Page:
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Children furniture from plywood

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Project by Alin Dobra posted 10-10-2007 02:34 PM 1173 views 0 times favorited 6 comments Add to Favorites Watch

I made these two pieces of furniture from plywood some 2 years ago. They were both intended to be used by my son (3 1/2 years old at the time). My main consideration for building both pieces was keep the cost of materials low but get something reasonably nice looking and, most importantly, sturdy.

The piece in the first picture is a small mobile table that is probably the most used piece of furniture in the house. My kid likes it a lot since he can drag it anywhere in the house without asking an adult for help. He uses it for activities like writing and painting, eats on it, and what not. When some of my friends saw the this table, they wanted one for their daughter. I made one for them that is very much the same but has heart-shape cutouts form the sides instead of square cutouts.
The table is build out of 3/4” plywood with biscuit joints. This piece took about one afternoon to build.

In the second picture you can see a toy storage piece. It got populated with toys before the finish was completely dry on it and has been extensively used since. It is build from 1/2 plywood using dados for the shelves and but joints for the small pieces of plywood that prevent toys from falling out. While I expected the table to be solid since it is build from thicker plywood, I was surprised how sturdy the second piece is. It took me about one day of work to build this piece. Some friends spent that much time looking through the stores for something remotely as good and in the end decided is easier to help be build one for them as well (which we did).

The finish on both pieces is polyurethane. Both these pieces survived 2 years of abuse without any sign of failure. While not exactly fine furniture these type of pieces are surprisingly easy to build and more than appropriate for a small child that might be hard to convince that his furniture cost a lot of money thus he/she should be more careful.

I’m posting these projects in the hope that they will inspire you to build something similar for your grandchild or granddaughter (or son/daughter if you are in your thirties like me). They are indeed child approved.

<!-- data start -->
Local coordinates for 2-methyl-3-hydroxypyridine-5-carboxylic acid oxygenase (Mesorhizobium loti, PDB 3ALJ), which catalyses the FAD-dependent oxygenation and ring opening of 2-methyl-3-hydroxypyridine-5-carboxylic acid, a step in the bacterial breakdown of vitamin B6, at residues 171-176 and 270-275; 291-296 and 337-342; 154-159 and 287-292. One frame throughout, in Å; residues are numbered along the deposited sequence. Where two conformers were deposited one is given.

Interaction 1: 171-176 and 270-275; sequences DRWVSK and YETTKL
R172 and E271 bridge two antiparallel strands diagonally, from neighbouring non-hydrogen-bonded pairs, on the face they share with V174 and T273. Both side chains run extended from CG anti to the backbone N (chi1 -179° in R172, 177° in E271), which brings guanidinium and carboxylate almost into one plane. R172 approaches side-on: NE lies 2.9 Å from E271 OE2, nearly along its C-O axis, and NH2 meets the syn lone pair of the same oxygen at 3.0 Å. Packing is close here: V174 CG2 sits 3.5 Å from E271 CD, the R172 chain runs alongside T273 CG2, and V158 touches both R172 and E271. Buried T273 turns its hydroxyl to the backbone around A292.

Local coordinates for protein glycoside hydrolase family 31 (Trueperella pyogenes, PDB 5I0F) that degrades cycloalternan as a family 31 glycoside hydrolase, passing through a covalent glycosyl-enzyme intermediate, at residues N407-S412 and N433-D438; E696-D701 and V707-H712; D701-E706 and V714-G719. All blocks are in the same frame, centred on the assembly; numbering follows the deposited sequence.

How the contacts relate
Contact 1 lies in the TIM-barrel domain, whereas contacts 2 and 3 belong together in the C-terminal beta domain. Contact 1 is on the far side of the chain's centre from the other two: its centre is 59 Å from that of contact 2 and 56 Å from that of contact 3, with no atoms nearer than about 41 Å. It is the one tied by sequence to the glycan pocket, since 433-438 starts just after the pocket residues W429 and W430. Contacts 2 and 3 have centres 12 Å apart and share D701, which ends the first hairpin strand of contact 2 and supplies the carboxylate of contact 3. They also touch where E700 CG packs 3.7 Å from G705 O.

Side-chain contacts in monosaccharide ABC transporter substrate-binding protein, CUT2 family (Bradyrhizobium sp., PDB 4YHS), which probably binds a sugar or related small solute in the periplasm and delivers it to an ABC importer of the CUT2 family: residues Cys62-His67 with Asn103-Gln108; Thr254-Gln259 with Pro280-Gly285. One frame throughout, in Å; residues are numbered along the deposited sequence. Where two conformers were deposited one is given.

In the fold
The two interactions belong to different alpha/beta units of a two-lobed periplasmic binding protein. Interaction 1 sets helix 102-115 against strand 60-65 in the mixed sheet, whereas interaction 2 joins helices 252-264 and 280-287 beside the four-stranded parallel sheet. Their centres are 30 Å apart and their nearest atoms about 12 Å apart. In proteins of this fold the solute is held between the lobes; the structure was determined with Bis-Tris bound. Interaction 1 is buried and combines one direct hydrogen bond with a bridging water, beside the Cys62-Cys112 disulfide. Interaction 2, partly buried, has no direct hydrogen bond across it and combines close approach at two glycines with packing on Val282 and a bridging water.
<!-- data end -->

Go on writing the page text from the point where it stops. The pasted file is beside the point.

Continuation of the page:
-- -- Alin Dobra, Gainesville, Florida





6 comments so far

View OutPutter's profile

OutPutter

1194 posts in 2680 days


#1 posted 10-10-2007 03:32 PM

Beautiful work Alin. I just love working for the kids too.

-- Jim

View WayneC's profile

WayneC

12295 posts in 2787 days


#2 posted 10-10-2007 04:34 PM

Great projects. Very functional.

-- We must guard our enthusiasm as we would our life - James Krenov

View CharlieM1958's profile

CharlieM1958

15706 posts in 2908 days


#3 posted 10-10-2007 05:10 PM

Hey, standing up to kid use speaks for itself. They must be sturdy, and they look good, too!

-- Charlie M. "Woodworking - patience = firewood"

View DrsHobby's profile

DrsHobby

38 posts in 2577 days


#4 posted 10-10-2007 05:35 PM

This is great. You made this to be functional and cheap and it served its purpose. I think everyone who does woodworking at any level does this type of work at one time. It serves its function as furniture that you intended and is loved by the people who use it. I am really glad you posted this.
Thanks

-- -Alex, St Charles, MO - "Measure twice, cut once, and go back to the lumber yard because you still screwed up."

View TomFran's profile

TomFran

2942 posts in 2684 days


#5 posted 10-10-2007 08:29 PM

Great projects! Kid’s furniture do not require hand rubbed finishes with mortice and tenon joints. It would break a woodworker’s heart if he did build it like that, and then watched his kids sytematically destroy it.

There is great satisfaction in building projects that are used day in and day out that get the job done.

-- Tom, Surfside Beach, SC - Romans 8:28

View mot's profile

mot

4911 posts in 2726 days


#6 posted 10-11-2007 04:16 AM

Great projects, Alin! Most of my projects are inspired by needs of my kids or parents. Nice!

-- You can discover more about a person in an hour of play than in a year of conversation. (Plato)

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